Even If You Gave Into Sexual Harassment, You Still Have a Claim
Even if you gave into sexual harassment, there are options. A job is there to support families and provide a sense of dignity. No one should manipulate jobs or careers for his or her own sexual pleasure. Unfortunately, the reality is a few have control over the many. Then, those in power use that authority to fire at will and end careers unless someone gives into the sexual harassment. This is illegal regardless if the sexual activity occurs.
About Workplace Sexual Harassment
Quid pro quo harassment typically involves someone in a supervisor-type role. He or she asks or hints at sexual favors in exchange for any type of employment benefit. This could also mean in return for some type of sexual favor the employee would receive more pay, a higher-ranking job, or more seniority within the company.
This is the most common types people see in the media. While this type of harassment doesn’t necessarily have to be between a subordinate and a person of power, it usually is. It is any person with the power to entice a victim into fulfilling sexual demands. These are usually raises, benefits, special deals, recommendations, and certain shifts. Normally, the harasser threatens negative consequences if not fulfilled. These negative aspects can be a demotion, firing, bad shifts or bad performance reviews.
If You Gave Into Sexual Harassment
It should be known that if you gave into sexual harassment, it isn’t your fault. The law will protect you. In 1986, the United States Supreme Court ruled in Meritor Savings Bank v. Vinson, that when a boss coerces a female subordinate into having sex it is a violation of Title VII of the Civil Rights Act of 1964.
Sexual manipulation and coercive promises or threats are forms of sexual harassment. It is still sexual harassment even if sexual relations occurred between a superior and a subordinate. Thus, sexual harassment is any kind of conduct in the workplace that makes sex or sexual issues a factor. There is always an issue of power in any sexual or romantic relationship between individuals in unequal positions.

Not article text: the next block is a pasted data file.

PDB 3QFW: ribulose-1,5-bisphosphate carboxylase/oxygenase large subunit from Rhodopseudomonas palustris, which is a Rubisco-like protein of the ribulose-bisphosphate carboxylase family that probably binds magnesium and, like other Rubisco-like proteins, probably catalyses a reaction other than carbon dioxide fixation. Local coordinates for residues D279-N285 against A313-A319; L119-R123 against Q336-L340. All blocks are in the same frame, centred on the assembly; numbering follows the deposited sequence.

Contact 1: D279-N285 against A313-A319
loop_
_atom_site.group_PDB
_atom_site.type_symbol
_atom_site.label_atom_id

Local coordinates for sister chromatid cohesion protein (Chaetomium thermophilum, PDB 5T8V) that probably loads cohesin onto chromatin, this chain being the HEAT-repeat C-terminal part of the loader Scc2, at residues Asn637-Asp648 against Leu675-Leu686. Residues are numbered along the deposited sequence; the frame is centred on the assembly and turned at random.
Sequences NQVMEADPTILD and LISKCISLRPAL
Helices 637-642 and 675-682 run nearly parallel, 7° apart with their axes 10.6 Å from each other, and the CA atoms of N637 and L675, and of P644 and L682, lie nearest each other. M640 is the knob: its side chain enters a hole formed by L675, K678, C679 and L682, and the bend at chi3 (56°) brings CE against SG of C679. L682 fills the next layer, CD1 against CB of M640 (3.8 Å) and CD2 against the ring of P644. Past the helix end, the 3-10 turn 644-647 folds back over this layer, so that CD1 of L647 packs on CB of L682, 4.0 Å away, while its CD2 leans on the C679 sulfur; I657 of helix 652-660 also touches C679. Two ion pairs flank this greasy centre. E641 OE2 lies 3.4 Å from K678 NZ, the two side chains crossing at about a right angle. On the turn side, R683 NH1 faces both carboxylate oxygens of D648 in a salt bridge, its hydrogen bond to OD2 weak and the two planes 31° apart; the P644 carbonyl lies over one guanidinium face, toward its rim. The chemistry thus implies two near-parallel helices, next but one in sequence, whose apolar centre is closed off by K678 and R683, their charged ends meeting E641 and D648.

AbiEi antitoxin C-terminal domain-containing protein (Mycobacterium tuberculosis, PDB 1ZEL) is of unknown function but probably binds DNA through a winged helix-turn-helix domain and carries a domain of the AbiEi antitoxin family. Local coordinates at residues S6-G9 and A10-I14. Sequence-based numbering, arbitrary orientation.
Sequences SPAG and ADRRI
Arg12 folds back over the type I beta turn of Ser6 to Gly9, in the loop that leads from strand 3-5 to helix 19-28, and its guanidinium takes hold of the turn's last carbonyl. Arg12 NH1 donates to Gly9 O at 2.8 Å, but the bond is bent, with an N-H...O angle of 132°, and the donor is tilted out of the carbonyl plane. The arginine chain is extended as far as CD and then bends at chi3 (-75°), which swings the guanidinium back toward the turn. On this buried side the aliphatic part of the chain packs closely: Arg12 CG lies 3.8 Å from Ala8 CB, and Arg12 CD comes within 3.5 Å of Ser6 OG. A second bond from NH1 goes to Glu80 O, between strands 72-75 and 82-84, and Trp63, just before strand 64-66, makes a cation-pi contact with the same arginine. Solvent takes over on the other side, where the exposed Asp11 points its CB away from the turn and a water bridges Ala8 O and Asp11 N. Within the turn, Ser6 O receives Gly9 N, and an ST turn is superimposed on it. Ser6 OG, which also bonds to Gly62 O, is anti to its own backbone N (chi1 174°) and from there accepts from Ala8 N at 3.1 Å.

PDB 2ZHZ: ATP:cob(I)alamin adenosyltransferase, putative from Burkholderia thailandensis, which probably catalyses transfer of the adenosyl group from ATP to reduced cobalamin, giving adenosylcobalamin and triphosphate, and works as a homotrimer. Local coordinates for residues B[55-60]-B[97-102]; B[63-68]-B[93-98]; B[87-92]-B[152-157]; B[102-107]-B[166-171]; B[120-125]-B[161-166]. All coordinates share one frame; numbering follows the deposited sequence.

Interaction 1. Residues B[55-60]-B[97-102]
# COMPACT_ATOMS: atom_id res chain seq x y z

Also, circumstances change. Even if the sexual conduct was previously okay, that doesn’t mean it always will be. A party could remove consent. Usually, when this happens, retaliation happens. This leads to bias and hostile conduct. For example, when the subordinate employee, usually a female, breaks off the sexual relationship, trouble follows. There may be unwelcome sexual advances, requests for sexual favors, anger, punishment and other verbal or physical conduct of a sexual or threatening nature. When this conduct interferes with the work environment or creates an intimidating, hostile, or offensive work environment, it is illegal under Federal law.
When you challenge inappropriate workplace behavior you are not just asserting your right to work in a workplace free of sexual harassment, but you are protecting others from harm. If you have experienced sexual harassment in any form in the workplace, you should contact a qualified employment attorney as soon as possible. If the harassment has not stopped after making a formal complaint with your employer, consulting a harassment lawyer is your best option. Your attorney will be able to provide further guidance. Also, he or she can help you file a claim with the EEOC. Then, build a case that will put an end to what you have experienced.